Rear Window is just one of those movies: it has left an indelible imprint on the cultural landscape. And it will forever remain not only one of Alfred Hitchcock’s best films, but one of the most recognized and respected filmmaking achievements of all time.
In my couple of prior viewing experiences, the film had been presented to me as a thriller. One of the best thrillers of all time, in fact. In those other viewings, I think I was taken with the thrilling aspects, though perhaps only slightly given their comparative lightness to modern-day examples of the genre. The narrative is straight forward, the bad guy is the bad guy, and save for the climactic finale (which makes such excellent use of the protagonist and antagonist’s sensory experience) there is very little in the way of fear or anxiety. This is thriller-lite by Hitchcock’s standards.
At a recent screening—the first of those Fathom Events I’ve ever been to, though not for lack of interest—I was struck instead by the film’s singularness, by the limits and advantages of its restricted shooting style, and, most delightfully, by its humor.
So, rather than think of Rear Window as a straight thriller, I’d like to sit with its oddness, its off-kilter delight in the horror of its conceit, and its perfectly executed claustrophobia. In fact, I’d instead like to think of Rear Window as Hitchcock’s unique brand of homebound relationship dramedy-turned-horror. Let’s explore what makes this film so strange! Continue reading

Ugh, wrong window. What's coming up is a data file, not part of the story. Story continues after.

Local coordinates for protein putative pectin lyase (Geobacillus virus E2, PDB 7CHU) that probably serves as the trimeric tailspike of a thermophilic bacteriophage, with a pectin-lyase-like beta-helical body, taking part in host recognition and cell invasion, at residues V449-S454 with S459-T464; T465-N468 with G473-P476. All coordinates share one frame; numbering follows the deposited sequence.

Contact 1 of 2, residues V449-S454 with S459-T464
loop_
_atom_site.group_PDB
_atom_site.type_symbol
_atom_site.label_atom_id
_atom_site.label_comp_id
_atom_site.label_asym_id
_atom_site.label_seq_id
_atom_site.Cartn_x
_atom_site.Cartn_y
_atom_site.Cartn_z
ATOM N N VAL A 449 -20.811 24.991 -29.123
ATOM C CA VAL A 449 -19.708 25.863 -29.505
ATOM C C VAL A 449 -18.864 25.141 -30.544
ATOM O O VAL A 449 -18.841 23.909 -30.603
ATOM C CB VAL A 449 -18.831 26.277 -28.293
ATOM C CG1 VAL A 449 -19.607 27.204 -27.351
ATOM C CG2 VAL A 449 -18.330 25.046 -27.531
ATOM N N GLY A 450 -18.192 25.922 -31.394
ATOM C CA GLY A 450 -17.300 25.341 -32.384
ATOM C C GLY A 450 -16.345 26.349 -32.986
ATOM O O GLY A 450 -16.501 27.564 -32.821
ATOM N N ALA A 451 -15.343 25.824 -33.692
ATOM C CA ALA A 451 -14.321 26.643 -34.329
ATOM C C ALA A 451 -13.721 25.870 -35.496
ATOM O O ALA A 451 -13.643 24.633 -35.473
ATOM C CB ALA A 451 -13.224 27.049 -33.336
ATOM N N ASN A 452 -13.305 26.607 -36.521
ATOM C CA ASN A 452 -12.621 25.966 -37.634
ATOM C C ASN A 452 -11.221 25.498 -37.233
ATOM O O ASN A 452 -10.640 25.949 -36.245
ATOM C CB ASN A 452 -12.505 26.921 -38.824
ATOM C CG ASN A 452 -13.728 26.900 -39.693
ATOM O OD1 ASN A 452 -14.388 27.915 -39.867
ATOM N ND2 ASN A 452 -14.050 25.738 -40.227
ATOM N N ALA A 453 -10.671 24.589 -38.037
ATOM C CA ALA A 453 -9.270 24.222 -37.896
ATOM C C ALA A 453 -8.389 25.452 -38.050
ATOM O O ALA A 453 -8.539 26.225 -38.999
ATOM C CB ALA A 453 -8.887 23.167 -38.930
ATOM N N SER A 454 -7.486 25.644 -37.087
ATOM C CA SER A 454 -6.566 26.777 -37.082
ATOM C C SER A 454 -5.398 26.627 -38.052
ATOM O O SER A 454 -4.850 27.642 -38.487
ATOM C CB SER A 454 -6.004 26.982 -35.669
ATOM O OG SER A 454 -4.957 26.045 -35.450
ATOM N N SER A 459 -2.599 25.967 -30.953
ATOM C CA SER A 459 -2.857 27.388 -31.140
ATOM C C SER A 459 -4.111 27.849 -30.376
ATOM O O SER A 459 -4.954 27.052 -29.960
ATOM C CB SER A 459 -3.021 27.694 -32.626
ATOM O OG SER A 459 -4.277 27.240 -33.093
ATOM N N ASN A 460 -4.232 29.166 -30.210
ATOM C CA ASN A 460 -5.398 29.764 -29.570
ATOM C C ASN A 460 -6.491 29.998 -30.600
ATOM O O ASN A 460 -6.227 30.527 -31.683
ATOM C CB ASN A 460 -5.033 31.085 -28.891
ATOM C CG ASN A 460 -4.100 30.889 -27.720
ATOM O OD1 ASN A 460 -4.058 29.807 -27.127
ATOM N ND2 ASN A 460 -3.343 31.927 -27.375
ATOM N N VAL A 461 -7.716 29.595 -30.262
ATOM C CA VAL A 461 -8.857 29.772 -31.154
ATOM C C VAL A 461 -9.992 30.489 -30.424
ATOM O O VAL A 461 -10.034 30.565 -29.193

Let me start by saying that I am a huge fan of the Museum of the Moving Image. I live just five blocks from this fabulous institution (shout out to Astoria, Queens!) and have a membership that allows free entrance to the exhibits and whatever happens to be screening that day. The theater itself is beautiful, with a whacked out curtain (scroll down and you will see what I mean) and crazy blue lighting. But most of all, I love the MoMI because of its various film series.
The latest, “See It Big!” is a tribute to the late cinematographer Gordon Willis, who had estimable partnerships with Woody Allen as well as Francis Ford Coppola. In a nod to the latter director, the museum decided to host back-to-back Saturday-Sunday screenings of both The Godfather and The Godfather, Part II. The boyfriend and I decided that now was the time to catch up on two classic films that we had somehow missed (or watched too early to truly appreciate).
I had heard tell, of course, of the majesty of the twosome. A crime family saga, an American epic, a true feat of acting prowess for all involved: needless to say we were a little excited.
By Sunday night—when we sat on our couch watching the Super Bowl ads we’d missed while at the second film—I admittedly found myself slightly flummoxed and confused. Part One? Huge thumbs up. Part Two? Eh. Did I miss something? For whatever reasons, most likely among them our age, this film has never been a huge topic of conversation between my film-obsessed friends and myself, so please, jump in anytime and prove me wrong about them.
But first, let me explain a little further (spoilers ahead)…